Now Zimmer defensively, injury or not, is a worthwhile option in any outfield, as I’ve already mentioned. The one thing that wouldn’t happen with Zimmer patrolling center is the type of error that Naquin produced 20 months ago in that World Series. But you have to wonder about that sore right shoulder. Is this what’s been causing his substantial offensive difficulties? Will he have enough time to come back, and get the swing into something that is playoff worthy? Zimmer should be back to his minor league gig by mid-to-late July, giving him five or six weeks of Columbus at-bats to get ready, but is that enough time for a player that hasn’t found his swing much since his MLB debut?
Zimmer doesn’t offer any platoon help, as he really struggles against both righties and lefties equally, so I can’t say with any certainty that Zimmer will be on the playoff roster. Would I take his defense over the complete Naquin/Davis platoon? Yes. Will Francona? Who knows.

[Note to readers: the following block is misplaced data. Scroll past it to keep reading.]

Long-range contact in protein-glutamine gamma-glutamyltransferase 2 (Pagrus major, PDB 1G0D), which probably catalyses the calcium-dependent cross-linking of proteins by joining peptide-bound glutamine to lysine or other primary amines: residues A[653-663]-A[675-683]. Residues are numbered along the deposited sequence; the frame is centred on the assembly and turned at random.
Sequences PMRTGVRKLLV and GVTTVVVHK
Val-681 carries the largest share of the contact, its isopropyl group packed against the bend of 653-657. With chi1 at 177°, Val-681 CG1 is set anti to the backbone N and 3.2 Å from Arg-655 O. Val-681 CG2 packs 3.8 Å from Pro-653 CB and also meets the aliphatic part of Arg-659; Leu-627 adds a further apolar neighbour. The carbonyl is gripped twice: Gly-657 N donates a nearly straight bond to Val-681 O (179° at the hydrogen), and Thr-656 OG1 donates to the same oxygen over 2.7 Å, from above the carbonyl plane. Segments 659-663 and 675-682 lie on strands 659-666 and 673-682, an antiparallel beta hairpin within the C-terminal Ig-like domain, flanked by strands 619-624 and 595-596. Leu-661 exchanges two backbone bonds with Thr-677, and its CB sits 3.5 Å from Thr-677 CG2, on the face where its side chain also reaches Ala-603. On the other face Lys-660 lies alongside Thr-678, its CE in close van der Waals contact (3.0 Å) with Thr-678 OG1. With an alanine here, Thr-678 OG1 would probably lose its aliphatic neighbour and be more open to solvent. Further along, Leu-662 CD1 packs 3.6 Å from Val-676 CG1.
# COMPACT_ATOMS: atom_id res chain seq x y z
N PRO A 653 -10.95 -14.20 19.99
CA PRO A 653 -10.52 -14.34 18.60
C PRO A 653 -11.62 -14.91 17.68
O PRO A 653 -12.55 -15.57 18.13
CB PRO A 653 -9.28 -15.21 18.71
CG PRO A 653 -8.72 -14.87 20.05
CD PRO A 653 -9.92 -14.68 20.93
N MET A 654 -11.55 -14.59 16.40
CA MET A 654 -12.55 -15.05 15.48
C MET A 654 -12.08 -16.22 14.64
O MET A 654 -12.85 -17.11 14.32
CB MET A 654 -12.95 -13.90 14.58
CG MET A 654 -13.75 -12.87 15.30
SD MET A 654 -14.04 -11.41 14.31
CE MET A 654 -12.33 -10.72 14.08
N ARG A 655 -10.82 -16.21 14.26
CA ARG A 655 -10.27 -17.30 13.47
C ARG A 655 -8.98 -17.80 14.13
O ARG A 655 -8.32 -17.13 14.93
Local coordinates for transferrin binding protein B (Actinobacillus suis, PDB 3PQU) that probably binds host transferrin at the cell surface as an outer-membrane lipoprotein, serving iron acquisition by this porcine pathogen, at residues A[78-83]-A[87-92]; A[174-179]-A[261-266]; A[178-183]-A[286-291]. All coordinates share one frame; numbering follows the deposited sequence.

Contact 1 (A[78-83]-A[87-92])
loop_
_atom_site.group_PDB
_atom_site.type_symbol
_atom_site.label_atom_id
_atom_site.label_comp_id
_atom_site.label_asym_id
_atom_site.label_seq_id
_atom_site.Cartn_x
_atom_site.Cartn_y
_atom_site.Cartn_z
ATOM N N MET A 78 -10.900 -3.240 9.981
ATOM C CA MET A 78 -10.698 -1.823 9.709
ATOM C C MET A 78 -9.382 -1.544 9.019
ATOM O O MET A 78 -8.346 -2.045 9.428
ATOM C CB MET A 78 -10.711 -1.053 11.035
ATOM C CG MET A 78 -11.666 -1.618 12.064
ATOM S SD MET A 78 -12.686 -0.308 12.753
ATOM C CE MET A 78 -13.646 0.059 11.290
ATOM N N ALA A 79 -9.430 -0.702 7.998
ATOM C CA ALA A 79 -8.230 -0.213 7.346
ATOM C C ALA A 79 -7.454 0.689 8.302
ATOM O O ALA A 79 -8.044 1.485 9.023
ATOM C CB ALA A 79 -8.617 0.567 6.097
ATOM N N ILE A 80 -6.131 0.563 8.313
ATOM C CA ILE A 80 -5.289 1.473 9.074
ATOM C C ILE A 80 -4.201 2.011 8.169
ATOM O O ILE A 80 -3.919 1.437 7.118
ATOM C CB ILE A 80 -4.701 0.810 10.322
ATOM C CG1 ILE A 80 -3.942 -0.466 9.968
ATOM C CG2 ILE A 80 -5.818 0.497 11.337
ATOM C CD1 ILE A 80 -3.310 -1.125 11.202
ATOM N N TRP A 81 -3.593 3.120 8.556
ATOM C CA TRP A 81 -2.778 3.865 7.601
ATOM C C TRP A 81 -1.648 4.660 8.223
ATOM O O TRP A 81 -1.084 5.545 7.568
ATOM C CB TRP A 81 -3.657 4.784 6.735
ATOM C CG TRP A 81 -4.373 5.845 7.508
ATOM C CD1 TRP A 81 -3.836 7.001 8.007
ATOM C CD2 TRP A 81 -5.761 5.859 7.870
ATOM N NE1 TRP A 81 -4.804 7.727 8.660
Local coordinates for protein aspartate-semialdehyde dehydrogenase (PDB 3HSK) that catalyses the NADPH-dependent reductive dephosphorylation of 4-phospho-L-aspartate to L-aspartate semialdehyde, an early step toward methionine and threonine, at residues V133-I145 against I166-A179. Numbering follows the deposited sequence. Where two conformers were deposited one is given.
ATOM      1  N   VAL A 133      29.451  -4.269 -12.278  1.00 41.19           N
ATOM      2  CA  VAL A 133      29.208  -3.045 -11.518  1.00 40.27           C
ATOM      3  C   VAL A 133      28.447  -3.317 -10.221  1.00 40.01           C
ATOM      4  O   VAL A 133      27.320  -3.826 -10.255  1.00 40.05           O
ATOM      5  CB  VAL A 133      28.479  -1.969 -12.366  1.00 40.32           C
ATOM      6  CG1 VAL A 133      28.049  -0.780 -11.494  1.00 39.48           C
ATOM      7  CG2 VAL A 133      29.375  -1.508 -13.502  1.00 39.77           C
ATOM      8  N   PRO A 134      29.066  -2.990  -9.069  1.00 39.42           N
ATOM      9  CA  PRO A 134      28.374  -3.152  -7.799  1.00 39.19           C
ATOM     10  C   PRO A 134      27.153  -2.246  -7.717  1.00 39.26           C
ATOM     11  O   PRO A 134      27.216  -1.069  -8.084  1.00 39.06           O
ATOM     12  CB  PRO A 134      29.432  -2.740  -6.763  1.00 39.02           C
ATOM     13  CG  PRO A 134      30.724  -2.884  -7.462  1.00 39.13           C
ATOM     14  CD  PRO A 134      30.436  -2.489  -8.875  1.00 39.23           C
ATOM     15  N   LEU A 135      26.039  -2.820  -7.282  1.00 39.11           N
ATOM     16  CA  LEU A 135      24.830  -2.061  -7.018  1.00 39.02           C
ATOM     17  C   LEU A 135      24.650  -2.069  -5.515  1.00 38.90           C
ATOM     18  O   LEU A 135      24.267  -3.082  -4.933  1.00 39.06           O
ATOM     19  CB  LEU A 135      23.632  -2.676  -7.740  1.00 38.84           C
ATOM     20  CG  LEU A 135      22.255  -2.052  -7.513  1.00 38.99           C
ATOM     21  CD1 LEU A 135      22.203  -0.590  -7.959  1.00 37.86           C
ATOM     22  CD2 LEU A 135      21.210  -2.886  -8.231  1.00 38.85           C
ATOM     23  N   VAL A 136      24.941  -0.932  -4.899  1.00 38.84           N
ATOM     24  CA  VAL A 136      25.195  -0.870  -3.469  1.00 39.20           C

I’m a huge Greg Allen fan, as many of you know, and I’ll readily admit that he’s struggled this season in his yank-ups and downs with the big league club. But where things could get interesting as the season progresses is if Francona would choose to actually find a decent platoon for Naquin, if he’s hell-bent on doing that. In Allen’s minor league career, he’s hitting .299 against lefties, with 30 doubles, a triple, two homers, 44 walks, and 73 strikeouts in 609 plate appearances, for a 7.1 BB% and an 11.9 K%.